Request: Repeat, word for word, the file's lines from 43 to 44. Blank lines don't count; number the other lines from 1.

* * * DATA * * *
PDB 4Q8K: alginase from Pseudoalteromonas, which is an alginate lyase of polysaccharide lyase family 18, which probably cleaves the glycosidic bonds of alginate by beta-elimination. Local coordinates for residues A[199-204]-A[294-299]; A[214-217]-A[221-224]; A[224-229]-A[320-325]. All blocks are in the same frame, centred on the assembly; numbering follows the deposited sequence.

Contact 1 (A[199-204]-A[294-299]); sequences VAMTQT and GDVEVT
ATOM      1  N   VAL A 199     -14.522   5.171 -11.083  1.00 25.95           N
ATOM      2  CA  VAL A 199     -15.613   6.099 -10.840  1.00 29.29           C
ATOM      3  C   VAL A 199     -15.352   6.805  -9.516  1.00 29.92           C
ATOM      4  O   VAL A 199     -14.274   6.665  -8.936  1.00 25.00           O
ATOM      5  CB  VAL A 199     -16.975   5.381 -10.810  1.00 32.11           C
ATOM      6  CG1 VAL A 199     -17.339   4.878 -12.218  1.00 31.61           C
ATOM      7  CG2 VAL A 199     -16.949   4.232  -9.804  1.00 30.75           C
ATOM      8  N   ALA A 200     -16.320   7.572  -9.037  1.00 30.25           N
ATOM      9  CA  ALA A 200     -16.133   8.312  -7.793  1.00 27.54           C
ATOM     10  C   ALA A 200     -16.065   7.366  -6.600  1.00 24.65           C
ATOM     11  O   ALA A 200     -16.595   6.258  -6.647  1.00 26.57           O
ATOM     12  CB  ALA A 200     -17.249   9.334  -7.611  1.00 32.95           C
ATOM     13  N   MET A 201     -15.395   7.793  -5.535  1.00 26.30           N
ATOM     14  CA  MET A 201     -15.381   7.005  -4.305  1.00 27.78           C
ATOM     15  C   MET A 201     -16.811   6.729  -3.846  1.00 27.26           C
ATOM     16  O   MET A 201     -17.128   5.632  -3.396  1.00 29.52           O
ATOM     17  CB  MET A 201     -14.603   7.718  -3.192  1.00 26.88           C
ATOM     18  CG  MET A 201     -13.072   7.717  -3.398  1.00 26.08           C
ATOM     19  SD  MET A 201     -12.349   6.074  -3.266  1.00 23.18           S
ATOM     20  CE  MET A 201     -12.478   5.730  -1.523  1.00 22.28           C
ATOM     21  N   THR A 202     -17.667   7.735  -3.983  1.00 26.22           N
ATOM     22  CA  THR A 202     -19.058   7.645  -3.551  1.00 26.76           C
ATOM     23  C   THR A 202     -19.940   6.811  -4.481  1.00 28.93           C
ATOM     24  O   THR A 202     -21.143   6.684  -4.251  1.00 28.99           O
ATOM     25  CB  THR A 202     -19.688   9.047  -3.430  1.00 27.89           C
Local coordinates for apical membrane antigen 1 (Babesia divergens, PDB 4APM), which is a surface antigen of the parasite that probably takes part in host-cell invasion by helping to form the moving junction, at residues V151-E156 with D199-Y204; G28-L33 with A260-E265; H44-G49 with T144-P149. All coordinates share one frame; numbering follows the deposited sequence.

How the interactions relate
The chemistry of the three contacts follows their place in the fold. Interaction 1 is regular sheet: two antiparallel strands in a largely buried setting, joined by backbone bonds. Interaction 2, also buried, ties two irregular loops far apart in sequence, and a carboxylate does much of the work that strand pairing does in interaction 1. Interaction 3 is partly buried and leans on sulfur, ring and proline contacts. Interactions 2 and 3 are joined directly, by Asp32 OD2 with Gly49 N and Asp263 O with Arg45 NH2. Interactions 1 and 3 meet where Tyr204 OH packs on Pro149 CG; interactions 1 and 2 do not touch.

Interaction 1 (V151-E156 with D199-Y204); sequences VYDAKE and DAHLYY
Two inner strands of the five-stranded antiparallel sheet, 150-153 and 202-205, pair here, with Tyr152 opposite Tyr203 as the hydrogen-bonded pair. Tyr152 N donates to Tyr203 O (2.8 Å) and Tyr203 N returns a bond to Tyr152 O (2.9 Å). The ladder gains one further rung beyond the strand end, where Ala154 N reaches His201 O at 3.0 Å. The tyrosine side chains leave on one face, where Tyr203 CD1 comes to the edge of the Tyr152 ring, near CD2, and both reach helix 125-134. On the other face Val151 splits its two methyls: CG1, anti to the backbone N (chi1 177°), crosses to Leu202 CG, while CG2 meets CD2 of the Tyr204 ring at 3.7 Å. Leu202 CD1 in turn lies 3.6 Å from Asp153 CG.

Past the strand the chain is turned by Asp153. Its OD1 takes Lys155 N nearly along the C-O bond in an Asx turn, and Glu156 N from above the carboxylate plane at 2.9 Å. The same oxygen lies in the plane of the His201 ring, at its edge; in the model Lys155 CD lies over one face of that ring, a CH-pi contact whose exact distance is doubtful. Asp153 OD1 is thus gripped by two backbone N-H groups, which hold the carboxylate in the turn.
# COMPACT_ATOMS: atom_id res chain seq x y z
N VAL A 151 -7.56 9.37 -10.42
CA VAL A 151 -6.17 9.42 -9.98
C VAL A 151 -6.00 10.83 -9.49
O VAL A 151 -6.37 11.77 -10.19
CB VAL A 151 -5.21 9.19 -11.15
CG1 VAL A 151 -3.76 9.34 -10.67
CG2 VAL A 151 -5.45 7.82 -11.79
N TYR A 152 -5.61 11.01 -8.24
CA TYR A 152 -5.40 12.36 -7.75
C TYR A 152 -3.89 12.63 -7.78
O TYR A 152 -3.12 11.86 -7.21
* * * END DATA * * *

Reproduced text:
CA TYR A 152 -5.40 12.36 -7.75
C TYR A 152 -3.89 12.63 -7.78